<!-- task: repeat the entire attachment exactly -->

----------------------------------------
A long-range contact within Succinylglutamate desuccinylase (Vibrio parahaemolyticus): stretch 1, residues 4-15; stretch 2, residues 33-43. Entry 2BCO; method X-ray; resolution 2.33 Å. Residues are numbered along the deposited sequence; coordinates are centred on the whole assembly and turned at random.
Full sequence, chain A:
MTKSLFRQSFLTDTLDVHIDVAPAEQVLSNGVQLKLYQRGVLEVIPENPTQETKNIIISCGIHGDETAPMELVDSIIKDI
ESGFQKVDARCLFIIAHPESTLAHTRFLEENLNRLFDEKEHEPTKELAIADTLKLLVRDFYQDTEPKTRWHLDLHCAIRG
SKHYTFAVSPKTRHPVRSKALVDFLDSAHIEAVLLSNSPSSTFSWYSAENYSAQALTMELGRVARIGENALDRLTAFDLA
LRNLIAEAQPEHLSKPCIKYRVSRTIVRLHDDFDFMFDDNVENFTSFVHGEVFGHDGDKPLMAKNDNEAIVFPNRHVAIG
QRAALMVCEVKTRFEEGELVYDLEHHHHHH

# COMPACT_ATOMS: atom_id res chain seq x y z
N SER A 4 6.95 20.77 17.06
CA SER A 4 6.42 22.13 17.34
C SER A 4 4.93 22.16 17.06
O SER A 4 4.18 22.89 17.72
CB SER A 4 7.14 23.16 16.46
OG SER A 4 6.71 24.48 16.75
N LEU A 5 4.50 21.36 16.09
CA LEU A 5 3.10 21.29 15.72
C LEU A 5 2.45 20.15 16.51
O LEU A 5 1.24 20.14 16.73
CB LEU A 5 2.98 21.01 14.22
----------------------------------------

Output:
A long-range contact within Succinylglutamate desuccinylase (Vibrio parahaemolyticus): stretch 1, residues 4-15; stretch 2, residues 33-43. Entry 2BCO; method X-ray; resolution 2.33 Å. Residues are numbered along the deposited sequence; coordinates are centred on the whole assembly and turned at random.
Full sequence, chain A:
MTKSLFRQSFLTDTLDVHIDVAPAEQVLSNGVQLKLYQRGVLEVIPENPTQETKNIIISCGIHGDETAPMELVDSIIKDI
ESGFQKVDARCLFIIAHPESTLAHTRFLEENLNRLFDEKEHEPTKELAIADTLKLLVRDFYQDTEPKTRWHLDLHCAIRG
SKHYTFAVSPKTRHPVRSKALVDFLDSAHIEAVLLSNSPSSTFSWYSAENYSAQALTMELGRVARIGENALDRLTAFDLA
LRNLIAEAQPEHLSKPCIKYRVSRTIVRLHDDFDFMFDDNVENFTSFVHGEVFGHDGDKPLMAKNDNEAIVFPNRHVAIG
QRAALMVCEVKTRFEEGELVYDLEHHHHHH

# COMPACT_ATOMS: atom_id res chain seq x y z
N SER A 4 6.95 20.77 17.06
CA SER A 4 6.42 22.13 17.34
C SER A 4 4.93 22.16 17.06
O SER A 4 4.18 22.89 17.72
CB SER A 4 7.14 23.16 16.46
OG SER A 4 6.71 24.48 16.75
N LEU A 5 4.50 21.36 16.09
CA LEU A 5 3.10 21.29 15.72
C LEU A 5 2.45 20.15 16.51
O LEU A 5 1.24 20.14 16.73
CB LEU A 5 2.98 21.01 14.22